Netflix added over 7.6 million paid subscriptions globally in the six months ended June 30, the streaming giant said in its earnings report on Wednesday.
The additions came from 1.275 million new accounts in the United States and Canada, just over 3 million in Europe, the Middle East and Africa, 767,000 in Latin America and 2.523 million in Asia Pacific.
This comes after Netflix started racking up hundreds of thousands of new subscribers since it started charging people extra if they have other users on their account in the US. Netflix began testing password-sharing fees in Latin America last year, then introduced fees in Canada, New Zealand, Portugal and Spain in February and in the US, UK and Australia at the end of May.
The crackdown on password sharing appears to have had a significant impact in the United States and Canada. In the three months from January to March, Netflix only gained 102,000 new accounts. But between April and June – the additional fee was introduced in May – Netflix saw 1.173 million new accounts added.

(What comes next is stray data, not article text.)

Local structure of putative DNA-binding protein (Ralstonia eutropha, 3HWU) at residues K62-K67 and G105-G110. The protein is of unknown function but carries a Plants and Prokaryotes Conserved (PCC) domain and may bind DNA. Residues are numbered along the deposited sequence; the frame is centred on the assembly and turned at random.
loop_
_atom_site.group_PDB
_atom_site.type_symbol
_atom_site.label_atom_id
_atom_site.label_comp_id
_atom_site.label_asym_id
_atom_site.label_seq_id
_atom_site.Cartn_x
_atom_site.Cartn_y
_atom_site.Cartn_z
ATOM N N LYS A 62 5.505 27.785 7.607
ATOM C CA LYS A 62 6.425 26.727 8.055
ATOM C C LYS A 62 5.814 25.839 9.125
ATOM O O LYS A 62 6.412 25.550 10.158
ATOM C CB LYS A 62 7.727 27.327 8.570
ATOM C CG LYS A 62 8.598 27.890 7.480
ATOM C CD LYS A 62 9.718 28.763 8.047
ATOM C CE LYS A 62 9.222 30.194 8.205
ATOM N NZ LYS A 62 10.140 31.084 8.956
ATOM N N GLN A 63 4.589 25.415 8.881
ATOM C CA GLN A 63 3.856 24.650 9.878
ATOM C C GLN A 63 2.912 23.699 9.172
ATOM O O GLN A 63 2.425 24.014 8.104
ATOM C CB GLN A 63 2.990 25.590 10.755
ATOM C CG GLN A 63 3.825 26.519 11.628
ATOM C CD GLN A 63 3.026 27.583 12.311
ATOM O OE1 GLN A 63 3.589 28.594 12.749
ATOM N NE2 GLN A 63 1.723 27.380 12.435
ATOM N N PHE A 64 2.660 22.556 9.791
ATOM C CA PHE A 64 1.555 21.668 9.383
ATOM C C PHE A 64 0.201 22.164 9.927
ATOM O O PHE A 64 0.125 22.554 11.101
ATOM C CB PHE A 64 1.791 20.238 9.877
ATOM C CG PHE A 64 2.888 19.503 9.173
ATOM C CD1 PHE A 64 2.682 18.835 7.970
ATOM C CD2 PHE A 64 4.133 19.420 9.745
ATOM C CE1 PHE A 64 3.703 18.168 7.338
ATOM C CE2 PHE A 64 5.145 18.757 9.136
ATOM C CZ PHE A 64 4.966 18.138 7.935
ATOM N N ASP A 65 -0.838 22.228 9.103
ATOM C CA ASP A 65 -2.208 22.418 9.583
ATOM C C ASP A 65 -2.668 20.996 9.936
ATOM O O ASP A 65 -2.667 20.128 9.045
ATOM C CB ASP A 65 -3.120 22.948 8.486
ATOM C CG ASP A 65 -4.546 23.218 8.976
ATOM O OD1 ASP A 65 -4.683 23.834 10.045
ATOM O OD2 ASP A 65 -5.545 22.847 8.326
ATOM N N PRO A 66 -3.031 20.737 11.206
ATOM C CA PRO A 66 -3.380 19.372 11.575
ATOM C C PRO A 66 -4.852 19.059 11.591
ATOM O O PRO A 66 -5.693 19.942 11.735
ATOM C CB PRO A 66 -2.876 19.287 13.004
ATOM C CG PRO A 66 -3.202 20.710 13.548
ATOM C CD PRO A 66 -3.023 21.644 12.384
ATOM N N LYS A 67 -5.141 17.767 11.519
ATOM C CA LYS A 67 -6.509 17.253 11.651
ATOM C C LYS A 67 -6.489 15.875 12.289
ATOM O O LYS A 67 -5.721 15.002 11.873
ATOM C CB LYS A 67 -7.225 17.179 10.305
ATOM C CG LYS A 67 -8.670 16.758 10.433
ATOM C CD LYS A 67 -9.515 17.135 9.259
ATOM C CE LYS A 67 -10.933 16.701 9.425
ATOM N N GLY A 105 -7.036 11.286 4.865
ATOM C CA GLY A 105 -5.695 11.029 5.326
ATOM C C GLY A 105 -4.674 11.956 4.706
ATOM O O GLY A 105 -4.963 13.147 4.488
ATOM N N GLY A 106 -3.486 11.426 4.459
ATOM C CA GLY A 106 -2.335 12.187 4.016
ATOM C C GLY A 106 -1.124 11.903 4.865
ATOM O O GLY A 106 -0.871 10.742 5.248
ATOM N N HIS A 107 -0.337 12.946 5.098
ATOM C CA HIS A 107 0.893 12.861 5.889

Learn more: Netflix Password Sharing Crackdown: What It Means For You
Netflix also announced on Wednesday that it is ending the cheapest subscription for new signups, removing its basic ad-free option in the US and UK unless you already have it. Netflix phased out the ad-free version in Canada last month.
The only options on the US Netflix site are now: Standard with ads ($7), Standard ($15.50) and Premium ($20). It also now costs you an additional $8 in the US on top of your subscription fee to have someone outside your household use your account.
Other streaming services, like Max, Disney Plus, Hulu, and Amazon Prime Video, currently have no additional charges for password sharing.
For more on streaming, here’s CNET’s tips on how to pay less for your streaming service, and here are our picks for the best streaming services of 2023 and the best live TV streaming services if you want to ditch cable.